Your quick, once-a-day look at disability rights, self-determination
and the movement toward full community inclusion around the world.

Friday, October 10, 2003
Year IV, Edition 157

This front page features 8 news and information items, each preceded by a number (#) symbol.
Click on the"Below the Fold" link at the bottom of this page for 37 more news items.

"It's not the end of the road yet. As long as she is alive, there's hope."

--Pat Anderson, attorney representing Terri Schiavo's parents, after a federal judge refused to stop the removal of the feeding tube that keeps Terri alive (First story)

"Small improvements will bring great benefits. Businesses will avoid the penalties of failing to make changes and reap the dividends of the £50 billion annual spending power of disabled people."
--Bob Benson, Scottish director of the Disability Rights Commission, talking about accessibility requirements under the Disability Discrimination Act which will become effective October 2004 (Second story)



Federal Judge Refuses To Stop Scheduled Feeding Tube Removal

By Dave Reynolds, Inclusion Daily Express
October 10, 2003

TAMPA, FLORIDA--After a three-hour hearing Friday, U.S. District Court Judge Richard Lazzara refused to stop the removal of Terri Schiavo's feeding tube, scheduled for October 15.

Lazzara said he would not grant an injunction because he had no jurisdiction in the case and because Terri's parents, Robert and Mary Schindler, failed to provide him with enough evidence. The Schindlers wanted Lazzara to order tests to determine if Terri can learn to swallow food on her own before the feeding tube is removed.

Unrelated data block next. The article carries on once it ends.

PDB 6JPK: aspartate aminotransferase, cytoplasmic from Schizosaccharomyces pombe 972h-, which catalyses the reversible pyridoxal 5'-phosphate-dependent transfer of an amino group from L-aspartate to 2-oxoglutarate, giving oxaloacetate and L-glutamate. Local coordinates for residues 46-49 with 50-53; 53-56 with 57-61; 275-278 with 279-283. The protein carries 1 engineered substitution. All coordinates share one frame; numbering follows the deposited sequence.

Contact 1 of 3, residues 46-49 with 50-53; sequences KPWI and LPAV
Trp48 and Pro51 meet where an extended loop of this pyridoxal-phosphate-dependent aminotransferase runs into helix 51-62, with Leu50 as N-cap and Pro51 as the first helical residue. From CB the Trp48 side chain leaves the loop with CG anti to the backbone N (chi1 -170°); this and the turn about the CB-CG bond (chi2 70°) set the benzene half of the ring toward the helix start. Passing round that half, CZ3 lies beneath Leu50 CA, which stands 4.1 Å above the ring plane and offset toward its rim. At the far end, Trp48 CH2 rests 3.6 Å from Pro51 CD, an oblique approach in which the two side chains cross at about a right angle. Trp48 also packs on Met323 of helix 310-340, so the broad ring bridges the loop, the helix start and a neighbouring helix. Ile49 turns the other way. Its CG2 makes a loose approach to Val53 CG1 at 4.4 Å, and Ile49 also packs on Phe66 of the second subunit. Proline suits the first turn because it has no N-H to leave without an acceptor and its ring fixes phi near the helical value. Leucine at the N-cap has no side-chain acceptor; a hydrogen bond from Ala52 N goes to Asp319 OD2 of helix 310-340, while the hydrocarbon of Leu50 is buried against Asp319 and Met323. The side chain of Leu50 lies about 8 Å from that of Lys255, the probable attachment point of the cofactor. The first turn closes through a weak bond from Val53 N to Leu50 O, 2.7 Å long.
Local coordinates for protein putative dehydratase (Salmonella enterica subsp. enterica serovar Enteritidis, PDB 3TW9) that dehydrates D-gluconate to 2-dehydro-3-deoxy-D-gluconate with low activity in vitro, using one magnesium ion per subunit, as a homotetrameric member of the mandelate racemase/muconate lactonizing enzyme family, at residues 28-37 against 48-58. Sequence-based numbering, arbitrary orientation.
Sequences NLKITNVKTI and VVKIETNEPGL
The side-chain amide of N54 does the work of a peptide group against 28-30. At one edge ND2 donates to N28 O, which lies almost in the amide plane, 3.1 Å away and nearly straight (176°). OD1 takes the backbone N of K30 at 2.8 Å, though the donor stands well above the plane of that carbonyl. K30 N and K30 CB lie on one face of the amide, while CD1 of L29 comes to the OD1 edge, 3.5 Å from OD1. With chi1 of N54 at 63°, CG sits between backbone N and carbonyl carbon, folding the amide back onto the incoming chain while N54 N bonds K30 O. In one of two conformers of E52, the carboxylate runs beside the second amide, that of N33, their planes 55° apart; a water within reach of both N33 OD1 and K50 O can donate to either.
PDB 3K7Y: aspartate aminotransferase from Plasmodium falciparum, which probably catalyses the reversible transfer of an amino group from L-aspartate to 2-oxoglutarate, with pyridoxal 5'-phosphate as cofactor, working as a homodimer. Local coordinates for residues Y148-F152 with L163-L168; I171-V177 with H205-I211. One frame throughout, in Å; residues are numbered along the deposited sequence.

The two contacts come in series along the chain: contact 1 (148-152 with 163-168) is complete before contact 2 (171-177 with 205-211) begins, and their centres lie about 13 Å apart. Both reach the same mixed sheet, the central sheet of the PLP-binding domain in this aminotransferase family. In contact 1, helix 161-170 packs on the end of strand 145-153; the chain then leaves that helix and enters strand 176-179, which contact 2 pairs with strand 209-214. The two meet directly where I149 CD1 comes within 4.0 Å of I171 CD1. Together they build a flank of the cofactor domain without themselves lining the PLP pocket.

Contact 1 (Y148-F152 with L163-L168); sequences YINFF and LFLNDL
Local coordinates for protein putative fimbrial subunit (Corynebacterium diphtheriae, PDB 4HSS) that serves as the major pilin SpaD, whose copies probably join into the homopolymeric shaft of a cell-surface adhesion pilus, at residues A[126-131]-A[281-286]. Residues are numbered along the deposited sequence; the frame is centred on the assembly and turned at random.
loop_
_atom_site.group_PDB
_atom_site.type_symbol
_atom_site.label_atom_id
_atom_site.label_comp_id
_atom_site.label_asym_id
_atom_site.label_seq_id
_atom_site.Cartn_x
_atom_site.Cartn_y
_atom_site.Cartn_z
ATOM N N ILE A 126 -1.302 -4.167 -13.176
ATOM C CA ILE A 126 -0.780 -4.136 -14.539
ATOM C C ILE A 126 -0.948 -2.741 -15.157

Also on Friday, attorneys for the Schindlers filed an appeal to the 2nd District Court of Appeal to have Circuit Court Judge George Greer removed from Terri's case. Greer has consistently sided with Terri's husband and guardian, Michael Schiavo, who first requested to have her feeding tube removed in 1998. Greer has also refused to allow rehabilitative therapies, including speech and swallowing therapies.

"Who knows what it means for Terri?" the Schinder's attorney, Pat Anderson, said of Friday's ruling. "But it's not the end of the road yet. As long as she is alive, there's hope."

Terri collapsed and her brain was without oxygen for several minutes in February 1990. Since then, Terri has breathed on her own, but receives food and water through a gastronomy tube installed in the wall of her stomach. Some doctors claim she is in a "persistent vegetative state", and that she will not improve.

Michael Schiavo has said that his wife would not have wanted to be kept alive by "artificial means". Florida courts have agreed with his desire to allow Terri to starve to death.

Terri's parents argue that their daughter is alert, follows some instructions, smiles, laughs, and tries to speak. They claim that Michael wants Terri to die, in part, so he will be able to take advantage of what is left of a $700,000 insurance settlement, and because he wants to marry another woman.

Several groups, including disability rights advocates, are planning vigils for this coming week if Terri's feeding tube is removed as scheduled.

"Federal judge says Terri Schiavo must die" (World Net Daily)
"Terri Schiavo's Right To Live" (Inclusion Daily Express)
Terri Schindler-Schiavo Foundation



Banks Could Lose Money, Lawsuits And Customers Over Lack Of Access

October 10, 2003

EDINBURGH, SCOTLAND--Businesses in the United Kingdom have just one year to become accessible to people with disabilities under the Disability Discrimination Act.

Those that are not ready by October 2004 could face legal action from customers.

Businesses shouldn't comply with the new law just because of the threat of lawsuits, however. They should consider the financial loss of turning away current and potential customers.